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Kanarys Boosts Diversity, Equity, Inclusion Platform Following $3M Seed

Diversity, equity and inclusion (DEI) are top of mind for employers, and Kanarys aims to be the technology platform for companies that want to measure their DEI platform and implement changes.

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Dallas-based Kanarys gathers data and provides specific and actionable insights to help diagnose, prioritize and optimize DEI efforts in the workplace.

Mandy Price and Star Carter started the company in 2018 after careers in law. Price was representing private equity firms, working on diversity committees and women’s task forces, and experienced many of the DEI challenges herself, she told Crunchbase News.

“Companies should use the same rigor and strategy to measure their DEI that they use for other processes to measure and analyze their policy and procedures,” Price said. “They can then use those assessments to establish a benchmark and shine a light on experiences.”

Growth

Most organizations are well-intended and well-meaning, but typically focus on celebrations rather than adopting a strategy of assessing workforce data to foster a more diverse and inclusive work environment, she added. In addition, there is often fear of retaliation and retribution when providing feedback, so Kanarys takes on that duty by deploying a safe feedback mechanism for employees to share experiences.

The company closed a $3 million seed round led by Zeal Capital Partners with participation by Revolution’s Rise of the Rest Seed Fund, Morgan Stanley, 100 Black Angels Fund, Segal Ventures and Jigsaw Ventures. Kanarys has raised $4.6 million to date, which includes $1.6 million in angel and pre-seed investment.

Kanarys will use the funding to further advance its product features, and to build out its technology and business development teams, as well as accelerate sales and marketing efforts. Price expects to bring on approximately eight more people by the third quarter of 2021 to join the already 20-person team.

The company is currently measuring DEI insights on approximately 1,000 U.S. companies through verified employee reviews, company policies and organizational data, making it the largest DEI data-driven platform of its kind in the country, Price said.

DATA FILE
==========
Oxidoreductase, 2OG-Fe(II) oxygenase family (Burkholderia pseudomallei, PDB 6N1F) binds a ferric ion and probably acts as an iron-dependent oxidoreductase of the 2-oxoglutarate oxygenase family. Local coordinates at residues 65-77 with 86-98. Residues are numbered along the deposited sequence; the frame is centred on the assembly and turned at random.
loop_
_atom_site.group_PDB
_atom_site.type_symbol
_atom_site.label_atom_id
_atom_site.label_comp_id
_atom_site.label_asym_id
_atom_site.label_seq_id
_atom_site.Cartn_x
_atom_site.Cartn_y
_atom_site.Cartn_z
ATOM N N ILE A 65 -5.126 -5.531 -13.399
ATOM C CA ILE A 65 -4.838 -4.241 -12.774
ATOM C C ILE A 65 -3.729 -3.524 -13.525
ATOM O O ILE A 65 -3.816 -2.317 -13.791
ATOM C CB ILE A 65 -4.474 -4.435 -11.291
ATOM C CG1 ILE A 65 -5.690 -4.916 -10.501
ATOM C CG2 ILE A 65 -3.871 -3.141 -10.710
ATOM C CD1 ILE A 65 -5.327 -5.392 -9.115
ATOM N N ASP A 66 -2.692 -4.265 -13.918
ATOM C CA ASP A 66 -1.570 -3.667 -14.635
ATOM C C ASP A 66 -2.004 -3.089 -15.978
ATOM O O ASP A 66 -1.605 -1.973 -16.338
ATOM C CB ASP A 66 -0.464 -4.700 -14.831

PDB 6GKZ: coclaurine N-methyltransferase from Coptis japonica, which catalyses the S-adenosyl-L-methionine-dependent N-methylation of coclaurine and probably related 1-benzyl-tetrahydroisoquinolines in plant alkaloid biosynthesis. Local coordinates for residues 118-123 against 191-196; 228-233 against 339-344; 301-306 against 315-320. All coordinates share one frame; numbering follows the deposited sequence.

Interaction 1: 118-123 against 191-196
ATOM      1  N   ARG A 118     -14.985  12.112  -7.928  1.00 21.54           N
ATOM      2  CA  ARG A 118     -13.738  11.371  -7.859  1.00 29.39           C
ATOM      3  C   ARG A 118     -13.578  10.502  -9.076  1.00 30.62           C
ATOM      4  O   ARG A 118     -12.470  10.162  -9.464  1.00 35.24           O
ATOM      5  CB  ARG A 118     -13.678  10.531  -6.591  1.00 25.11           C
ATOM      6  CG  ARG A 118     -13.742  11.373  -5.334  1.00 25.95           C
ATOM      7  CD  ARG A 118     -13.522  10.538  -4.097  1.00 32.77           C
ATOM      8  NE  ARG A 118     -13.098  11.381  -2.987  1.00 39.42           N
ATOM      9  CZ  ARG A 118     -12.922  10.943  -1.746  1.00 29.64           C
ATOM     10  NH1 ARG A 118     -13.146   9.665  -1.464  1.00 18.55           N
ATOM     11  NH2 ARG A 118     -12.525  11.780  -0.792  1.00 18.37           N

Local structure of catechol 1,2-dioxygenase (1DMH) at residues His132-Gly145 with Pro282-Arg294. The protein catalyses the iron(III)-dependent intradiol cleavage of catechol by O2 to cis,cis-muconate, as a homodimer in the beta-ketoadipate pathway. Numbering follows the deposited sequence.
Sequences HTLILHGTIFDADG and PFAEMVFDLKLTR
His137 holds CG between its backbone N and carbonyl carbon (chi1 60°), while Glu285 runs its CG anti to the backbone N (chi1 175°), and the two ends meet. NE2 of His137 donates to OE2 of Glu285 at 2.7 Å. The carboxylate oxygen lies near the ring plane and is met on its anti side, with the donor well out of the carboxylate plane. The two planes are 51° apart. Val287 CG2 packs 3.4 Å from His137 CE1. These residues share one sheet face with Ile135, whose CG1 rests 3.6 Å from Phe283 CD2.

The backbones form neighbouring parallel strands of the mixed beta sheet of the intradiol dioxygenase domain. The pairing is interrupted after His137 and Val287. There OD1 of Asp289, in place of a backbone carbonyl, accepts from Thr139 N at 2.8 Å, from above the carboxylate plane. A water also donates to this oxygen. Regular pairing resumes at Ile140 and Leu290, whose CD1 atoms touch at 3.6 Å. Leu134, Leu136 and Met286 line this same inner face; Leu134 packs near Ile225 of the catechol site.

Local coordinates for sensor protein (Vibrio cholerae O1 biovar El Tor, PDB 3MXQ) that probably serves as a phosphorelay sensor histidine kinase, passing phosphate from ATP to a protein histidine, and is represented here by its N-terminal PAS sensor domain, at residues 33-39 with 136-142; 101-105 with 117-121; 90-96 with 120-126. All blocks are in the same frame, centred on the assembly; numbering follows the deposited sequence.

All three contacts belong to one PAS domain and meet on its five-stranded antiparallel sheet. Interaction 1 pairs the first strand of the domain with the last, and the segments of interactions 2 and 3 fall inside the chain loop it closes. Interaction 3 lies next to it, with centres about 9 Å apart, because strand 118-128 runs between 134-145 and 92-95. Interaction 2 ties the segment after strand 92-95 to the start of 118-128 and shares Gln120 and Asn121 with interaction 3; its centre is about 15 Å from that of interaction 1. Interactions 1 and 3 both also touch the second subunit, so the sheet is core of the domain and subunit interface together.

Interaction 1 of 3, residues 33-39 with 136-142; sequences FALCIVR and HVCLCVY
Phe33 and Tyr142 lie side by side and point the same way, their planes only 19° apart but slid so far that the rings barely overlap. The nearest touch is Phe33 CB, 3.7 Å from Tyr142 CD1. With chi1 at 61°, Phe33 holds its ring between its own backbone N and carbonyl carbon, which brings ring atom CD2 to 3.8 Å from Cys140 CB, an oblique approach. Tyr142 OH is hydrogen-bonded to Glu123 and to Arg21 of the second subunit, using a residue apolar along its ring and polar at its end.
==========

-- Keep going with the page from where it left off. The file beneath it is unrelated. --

Since launching the platform in 2019, the company has grown its user-base by 2,000 percent, and its customers include Fortune 500 brands. Although the global pandemic reduced business, the company’s inbound leads since July grew four times over 2019, led by the Black Lives Matter movement last summer.

“DEI is usually one of the first things on the chopping block when budgets go to zero, but the events that occurred in the summer renewed focus on social justice,” Price said. “Companies see it is imperative to be invested in DEI and have long-term strategies.”

DEI in venture capital

Nasir Qadree, founder and managing partner of Zeal Capital Partners, a venture capital firm focused on inclusive investing, was introduced to the company through a mutual friend and said Kanarys “checks every box.”

When doing its due diligence, Qadree also said the Zeal Capital team couldn’t find a competitor that was performing the kind of data and analytic platforms that Kanarys was doing.

“Once we met Mandy, we saw her as an early-stage founder with market fit, and it was a no-brainer after the first meeting,” Qadree said in an interview. “Kanarys has the opportunity to build on top of the tailwinds–U.S. companies have committed $8 billion to DEI. Now we have to ensure that it is sustainable over time.”

This new investment also puts Price and Carter in a unique group: They are among only 93 Black women who have raised over $1 million in funding, according to ProjectDiane, which tracks publicly announced funding of Black and Latina woman-founded businesses. Price and Qadree believe this investment represents a positive shift in equitable venture capital funding.

The data speaks for itself in terms of companies started on the coasts receiving a majority of the venture capital funding, while the startups in the middle of the country fight over the rest. At the same time, under 2 percent of woman-led startups receive funding, and 1 percent goes to people of color, Qadree said.

Meanwhile, Price said she hopes to see people understand the barriers that exist for people of color and create a system that is fair and positive.

“You should be able to source from the best companies and talent, but if people in your company all look the same, there is something wrong with your process and systems,” she said.

Illustration: Dom Guzman

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